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Kate Harris won the RBC Taylor Prize for non-fiction for Lands of Lost Borders: Out of Bounds on the Silk Road. Her debut memoir covers her 14-month harrowing journey travelling by bicycle along the Silk Road – the same route Marco Polo travelled in the 13th century. And you thought getting through this winter was tough.


Netflix’s The Umbrella Academy, based on a graphic novel series by Gerard Way and starring Canada’s own Ellen Page, has received rave reviews – and deservedly so. The streaming service describes it as “a dysfunctional family of superheroes who come together to solve the mystery of their father’s death, the threat of the apocalypse and more.” No word yet on when season 2 will start filming, but now’s the time to get caught up.


Winter is finally done, and what better way to celebrate than going to Ottawa’s International Poetry Festival from March 26-31? Eighty poets will be there to share their work in English and French. For more information, visit

What are Torontonians reading?

A Different Booklist.Handout

  • A Different Booklist
  • Where: Toronto
  • Owners: Itah Sadu and Miguel San Vicente

The bestselling book at this store that specializes in books from the African and Caribbean diaspora is They Call Me George: The Untold Story of Black Train Porters and the Birth of Modern Canada by Cecil Foster. “We had the launch at the store last month and it was very well-attended and we sold almost 100 copies. It is a fascinating story as the title suggests and Cecil Foster is well known in Canada as an author, radio personality and an academic,” co-owner Miguel San Vicente said. He added that David Chariandy’s Brother has also been doing well. A Different Booklist has been in the Bathurst-Bloor area since it opened almost 20 years ago and has served as a community hub for artists, writers and students. The store is now at a temporary location at 779 Bathurst Street but is expected to move to the new Mirvish Village development once it’s completed.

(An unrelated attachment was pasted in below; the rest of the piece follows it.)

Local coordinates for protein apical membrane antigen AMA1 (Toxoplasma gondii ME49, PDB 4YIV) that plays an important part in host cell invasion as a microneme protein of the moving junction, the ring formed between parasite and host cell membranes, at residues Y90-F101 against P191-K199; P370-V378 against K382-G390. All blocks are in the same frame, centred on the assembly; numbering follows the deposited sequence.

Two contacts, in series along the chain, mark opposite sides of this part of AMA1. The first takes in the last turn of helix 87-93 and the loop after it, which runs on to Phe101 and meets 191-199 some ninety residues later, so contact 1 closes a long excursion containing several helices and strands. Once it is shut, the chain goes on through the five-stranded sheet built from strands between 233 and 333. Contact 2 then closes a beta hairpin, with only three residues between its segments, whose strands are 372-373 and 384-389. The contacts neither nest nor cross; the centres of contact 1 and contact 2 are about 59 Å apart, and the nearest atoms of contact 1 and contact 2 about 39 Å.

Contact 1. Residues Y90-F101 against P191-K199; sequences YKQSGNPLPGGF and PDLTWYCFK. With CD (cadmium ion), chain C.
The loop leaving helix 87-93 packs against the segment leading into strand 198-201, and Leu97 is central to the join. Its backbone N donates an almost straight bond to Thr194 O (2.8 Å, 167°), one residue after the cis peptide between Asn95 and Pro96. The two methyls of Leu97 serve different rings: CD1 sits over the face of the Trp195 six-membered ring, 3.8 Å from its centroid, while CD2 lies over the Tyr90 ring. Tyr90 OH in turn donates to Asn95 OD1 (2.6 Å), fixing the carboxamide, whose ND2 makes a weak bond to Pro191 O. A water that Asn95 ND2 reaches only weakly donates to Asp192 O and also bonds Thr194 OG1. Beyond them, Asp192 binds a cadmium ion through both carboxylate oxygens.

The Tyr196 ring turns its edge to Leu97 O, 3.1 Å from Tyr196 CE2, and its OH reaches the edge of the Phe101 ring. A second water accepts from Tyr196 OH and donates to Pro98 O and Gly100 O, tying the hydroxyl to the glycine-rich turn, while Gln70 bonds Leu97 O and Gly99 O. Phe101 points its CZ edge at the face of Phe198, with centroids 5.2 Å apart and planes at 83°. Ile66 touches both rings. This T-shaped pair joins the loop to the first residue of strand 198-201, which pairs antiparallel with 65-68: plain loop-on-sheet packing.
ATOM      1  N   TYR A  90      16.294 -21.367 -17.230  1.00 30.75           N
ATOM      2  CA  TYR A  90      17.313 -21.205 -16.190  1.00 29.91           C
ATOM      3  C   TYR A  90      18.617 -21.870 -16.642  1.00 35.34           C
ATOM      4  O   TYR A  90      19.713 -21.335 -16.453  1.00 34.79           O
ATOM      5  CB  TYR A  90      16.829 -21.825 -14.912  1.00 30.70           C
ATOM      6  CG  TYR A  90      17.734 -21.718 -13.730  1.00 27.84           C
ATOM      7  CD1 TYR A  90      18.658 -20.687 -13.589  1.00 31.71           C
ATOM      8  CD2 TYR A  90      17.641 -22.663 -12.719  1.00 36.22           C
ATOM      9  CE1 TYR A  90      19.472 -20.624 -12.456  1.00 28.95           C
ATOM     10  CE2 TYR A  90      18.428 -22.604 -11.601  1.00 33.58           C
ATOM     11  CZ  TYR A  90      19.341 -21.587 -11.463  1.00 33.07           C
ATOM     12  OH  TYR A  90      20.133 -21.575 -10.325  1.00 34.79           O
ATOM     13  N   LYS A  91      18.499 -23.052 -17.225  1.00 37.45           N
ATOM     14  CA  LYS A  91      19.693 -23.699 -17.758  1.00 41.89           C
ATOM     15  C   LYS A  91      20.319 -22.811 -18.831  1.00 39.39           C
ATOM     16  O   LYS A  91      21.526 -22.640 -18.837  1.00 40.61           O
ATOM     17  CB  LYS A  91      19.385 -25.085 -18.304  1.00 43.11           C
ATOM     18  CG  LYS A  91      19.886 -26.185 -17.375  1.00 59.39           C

Mark your literary calendar

April 18

Come meet Adam Tooze, the winner of this year’s Lionel Gelber Prize for non-fiction for his book Crashed: How a Decade of Financial Crises Changed the World. Tooze will sit down with Derek DeCloet. The Globe and Mail’s executive editor and head of Report on Business, at a subscriber-only event at 351 King St. E. For more details:

Oct. 14-18, 2020

Okay, so it might be a bit early to be peering ahead to 2020, but this is big news for the domestic publishing industry: Canada will be the host country at next year’s Frankfurt Book Fair (the literary equivalent to TIFF), and Canada FBM 2020 just gave publishers, authors, cultural organizations and media a sneak peek of its “slogo.” This has been six years in the making – Canada was offered the chance to host the 2017 fair, but the Harper government declined – and the organizing committee will shift into high gear in the next few months.

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Editor’s note: March 15, 2019: An earlier version of this article described Kate Harris's book as a novel. In fact, it is a memoir. Also, the Taylor Prize is an award for non-fiction, not fiction as earlier reported.